Because it requires too much concentration. Real American sports stop and start every 30 seconds or so, as a concession to the average viewer. (Which is why only Canadians watch Ice Hockey.)

...and why, even if people do, they feel the need to continually rant on about it.

That's the fun of a blog like Volokh: you get to unwind by ranting about something that otherwise would never get you excited. In other words, it's the fun of the argument (or the snark), rather than any actual concern for the question at hand.

P.S. No offence, but as long as someone still calls the sport "soccer", I have serious difficulty accepting that person as a bona fides football fan.

Posted by: Martinned | Jun 22, 2009 10:50:49 AM

David Post (Temple) is a big soccer fan and posted quite often about it at the Volokh Conspiracy during the last World Cup and Euro 2008. The comments to his posts are priceless. He can't post anything about soccer without it turning into a thread about why soccer is a stupid sport. I find this hilarious - I can't understand why people in the US, unlike virtually the entire rest of the world, think it's such a bad sport and why, even if people do, they feel the need to continually rant on about it.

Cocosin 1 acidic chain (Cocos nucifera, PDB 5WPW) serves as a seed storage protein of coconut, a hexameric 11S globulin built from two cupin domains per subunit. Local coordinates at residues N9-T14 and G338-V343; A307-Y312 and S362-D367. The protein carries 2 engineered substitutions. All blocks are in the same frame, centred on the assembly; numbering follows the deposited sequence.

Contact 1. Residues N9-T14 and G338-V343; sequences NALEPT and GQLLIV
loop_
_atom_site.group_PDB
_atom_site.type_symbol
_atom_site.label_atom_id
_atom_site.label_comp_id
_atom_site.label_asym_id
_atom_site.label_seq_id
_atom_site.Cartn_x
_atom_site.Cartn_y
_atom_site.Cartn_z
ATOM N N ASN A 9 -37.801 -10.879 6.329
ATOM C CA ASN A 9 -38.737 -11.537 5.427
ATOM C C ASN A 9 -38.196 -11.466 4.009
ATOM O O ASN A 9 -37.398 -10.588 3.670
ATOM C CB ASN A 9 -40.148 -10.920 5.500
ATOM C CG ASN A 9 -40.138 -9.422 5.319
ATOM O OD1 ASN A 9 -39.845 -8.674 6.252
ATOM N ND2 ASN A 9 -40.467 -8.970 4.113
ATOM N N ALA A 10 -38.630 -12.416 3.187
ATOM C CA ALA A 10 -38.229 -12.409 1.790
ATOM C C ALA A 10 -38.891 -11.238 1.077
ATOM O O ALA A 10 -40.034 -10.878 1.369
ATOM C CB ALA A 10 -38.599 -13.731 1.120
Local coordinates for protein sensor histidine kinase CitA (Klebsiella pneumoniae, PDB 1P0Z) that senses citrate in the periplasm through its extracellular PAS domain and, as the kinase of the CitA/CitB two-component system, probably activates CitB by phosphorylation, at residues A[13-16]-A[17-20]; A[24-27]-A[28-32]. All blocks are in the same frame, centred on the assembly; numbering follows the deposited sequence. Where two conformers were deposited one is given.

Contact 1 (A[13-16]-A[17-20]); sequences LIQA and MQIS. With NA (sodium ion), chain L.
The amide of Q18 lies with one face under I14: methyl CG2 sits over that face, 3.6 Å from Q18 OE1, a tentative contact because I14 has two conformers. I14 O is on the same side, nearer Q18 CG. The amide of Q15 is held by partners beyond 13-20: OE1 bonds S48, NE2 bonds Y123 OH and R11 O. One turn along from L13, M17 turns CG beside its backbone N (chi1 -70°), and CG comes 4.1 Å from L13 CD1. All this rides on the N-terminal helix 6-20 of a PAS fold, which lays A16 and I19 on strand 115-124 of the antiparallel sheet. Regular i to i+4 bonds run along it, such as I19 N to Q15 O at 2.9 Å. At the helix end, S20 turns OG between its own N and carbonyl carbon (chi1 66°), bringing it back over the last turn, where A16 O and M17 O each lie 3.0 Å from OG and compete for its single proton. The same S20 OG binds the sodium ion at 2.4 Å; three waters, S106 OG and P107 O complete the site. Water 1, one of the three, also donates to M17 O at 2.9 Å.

Posted by: DNJ | Jun 22, 2009 4:51:17 AM

A still-beaming Barca fan checking in. I also pull for the USMNT. And as someone else who grew up in Washington state playing soccer, I'm thrilled the Sounders are back.

Posted by: Nathan Cortez | Jun 19, 2009 12:50:55 PM

I'm in too. Grew up in Seattle, which was largely ahead of the soccer curve in the rest of the country (in large part because you can play in the rain), and am especially enjoying the return of my beloved Sounders. Played in college, and still play 3x/week (and will continue to do so as long as my knees can take it). Thanks for asking. . . . .

Posted by: Helen Norton | Jun 19, 2009 12:12:08 PM

I hear you, Ben. The worst thing about the Confeds Cup is that it means either (1) the MNT is playing their best and still getting crushed by elite competition; or (2) the MNT has the capacity to compete better against top teams but lacks the heart to put out the necessary effort. Either way it's a downer.

Also, offline responses have apprised me that Fred Yen and Brett Frischmann are fans of the game as well (interestingly robust overlap between property/IP folks and soccer fans--but this could just be that they're folks I'm more likely to meet).

Posted by: Dave | Jun 19, 2009 11:24:48 AM

I'm a passionate, and currently depressed, fan of the USMNT.

Posted by: Ben Barros | Jun 19, 2009 9:50:02 AM

I've been passionate about soccer ever since spending a year in Germany as an undergrad. I have noticed more of my students wearing soccer shirts these days, albeit Chelsea or Barcelona rather than the KC Wizards. I think your idea of gathering to watch matches during conferences is great, although I don't think I would ever SCHEDULE a conference visit during the World Cup!

Posted by: Jerry Anderson | Jun 18, 2009 6:45:38 PM